The spot fixed for his execution was reached. The guard and the qazis halted, with Bhai Mati Das in their midst. The chief Qazi then said to Bhai Mati Das, 'O brave young man, be wise. This is my last appeal to your common-sense. Why throw away your youthful life and all the joys it may bring ? Accept Islam, and be one of the ruling class. You will have wealth and high position. You will enjoy a life of peace, plenty and pleasure. When you die, prophet Mohammad will receive you among the faithful. You will be led into Paradise. You will live there forever among pleasure of all kinds. If you refuse to accept all these good things of this world and the next, you will be killed with torture. So be wise. Make a wise choice.' Bhai Mati Das replied, 'Why waste your time and breath ? I prefer dying to giving up my faith. Be quick.' The Qazi said, 'All right, let it be as you desire. But have you any last wish which you would like to be fulfilled before you are killed ?'

    Bhai Mati Das said, 'Yes. Stand me with my face toward my Guru. In that way I shall behold him to the last moments of my life here.' His wish was granted. He was made to stand with his face toward the Guru. He was tightly tied between two erect flat logs of wood. A saw was placed on his head. Each end of it was held by a fierce looking Pathan. The saw began to move to and fro. Blood began to flow down Bhai Mati Das's face and neck. He did not utter any cry of pain. His face showed no sign of suffering. He was calmly repeating Japji. His body was sawn into two. His devout, brave soul reached the bosom of the kind and loving Father of all. Bhai Mati Das has not died. He still lives in the hearts of those who worship goodness, who admire nobility. He lives in the minds of those who lead a spiritual life. He is the inspiration of those who prefer the soul to the body; who, in order to save their soul, to keep in pure and unsullied, would gladly sacrifice the body and all its pleasures. He is the motivation of those who place duty before self. He is the hero of all who work for noble objectives, not for rewards or recognition.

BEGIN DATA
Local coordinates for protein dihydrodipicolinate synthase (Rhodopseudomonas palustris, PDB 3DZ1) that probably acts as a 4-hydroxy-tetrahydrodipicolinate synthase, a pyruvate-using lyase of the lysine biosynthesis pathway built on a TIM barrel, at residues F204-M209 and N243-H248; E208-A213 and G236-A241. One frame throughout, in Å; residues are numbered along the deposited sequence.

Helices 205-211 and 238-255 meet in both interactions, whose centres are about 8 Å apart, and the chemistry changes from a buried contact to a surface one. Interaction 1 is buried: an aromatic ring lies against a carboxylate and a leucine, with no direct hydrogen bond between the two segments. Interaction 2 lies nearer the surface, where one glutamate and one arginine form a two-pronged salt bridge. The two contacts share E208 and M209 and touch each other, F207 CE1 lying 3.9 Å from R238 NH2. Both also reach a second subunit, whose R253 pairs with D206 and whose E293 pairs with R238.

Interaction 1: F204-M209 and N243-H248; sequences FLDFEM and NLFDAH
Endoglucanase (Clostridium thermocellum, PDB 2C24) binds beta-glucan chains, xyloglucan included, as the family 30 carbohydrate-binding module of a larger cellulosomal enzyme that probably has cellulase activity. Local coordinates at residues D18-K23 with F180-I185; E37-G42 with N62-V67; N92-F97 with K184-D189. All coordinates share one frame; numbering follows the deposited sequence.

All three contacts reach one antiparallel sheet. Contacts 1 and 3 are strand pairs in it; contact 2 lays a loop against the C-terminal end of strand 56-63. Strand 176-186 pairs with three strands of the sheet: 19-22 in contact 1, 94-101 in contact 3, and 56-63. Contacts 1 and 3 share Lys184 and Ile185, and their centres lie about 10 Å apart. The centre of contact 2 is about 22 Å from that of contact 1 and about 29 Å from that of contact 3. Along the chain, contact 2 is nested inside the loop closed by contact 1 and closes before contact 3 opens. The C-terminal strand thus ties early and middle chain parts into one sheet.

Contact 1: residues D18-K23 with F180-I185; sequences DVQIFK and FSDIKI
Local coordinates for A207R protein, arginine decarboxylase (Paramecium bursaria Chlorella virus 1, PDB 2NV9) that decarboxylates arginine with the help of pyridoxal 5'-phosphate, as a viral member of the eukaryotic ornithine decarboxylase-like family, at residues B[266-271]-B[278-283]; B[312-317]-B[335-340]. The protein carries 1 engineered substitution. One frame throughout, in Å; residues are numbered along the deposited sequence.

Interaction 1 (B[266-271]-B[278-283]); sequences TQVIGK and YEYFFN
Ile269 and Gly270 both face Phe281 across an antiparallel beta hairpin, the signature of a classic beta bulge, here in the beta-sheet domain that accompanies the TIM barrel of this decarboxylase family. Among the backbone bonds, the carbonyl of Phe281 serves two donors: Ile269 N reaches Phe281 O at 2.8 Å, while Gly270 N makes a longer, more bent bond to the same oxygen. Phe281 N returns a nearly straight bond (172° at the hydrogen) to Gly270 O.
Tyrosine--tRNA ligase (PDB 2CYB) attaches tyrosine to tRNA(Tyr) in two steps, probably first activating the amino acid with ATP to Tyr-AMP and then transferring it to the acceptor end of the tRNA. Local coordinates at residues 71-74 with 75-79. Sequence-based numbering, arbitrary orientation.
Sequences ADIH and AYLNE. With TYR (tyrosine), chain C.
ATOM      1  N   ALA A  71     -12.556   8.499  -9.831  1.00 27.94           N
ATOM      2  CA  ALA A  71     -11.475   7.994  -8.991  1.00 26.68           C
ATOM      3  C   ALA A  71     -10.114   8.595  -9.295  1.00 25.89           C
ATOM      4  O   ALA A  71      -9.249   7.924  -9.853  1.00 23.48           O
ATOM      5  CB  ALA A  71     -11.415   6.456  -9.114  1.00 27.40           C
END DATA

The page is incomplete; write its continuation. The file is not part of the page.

Bhai Dyal Das Ji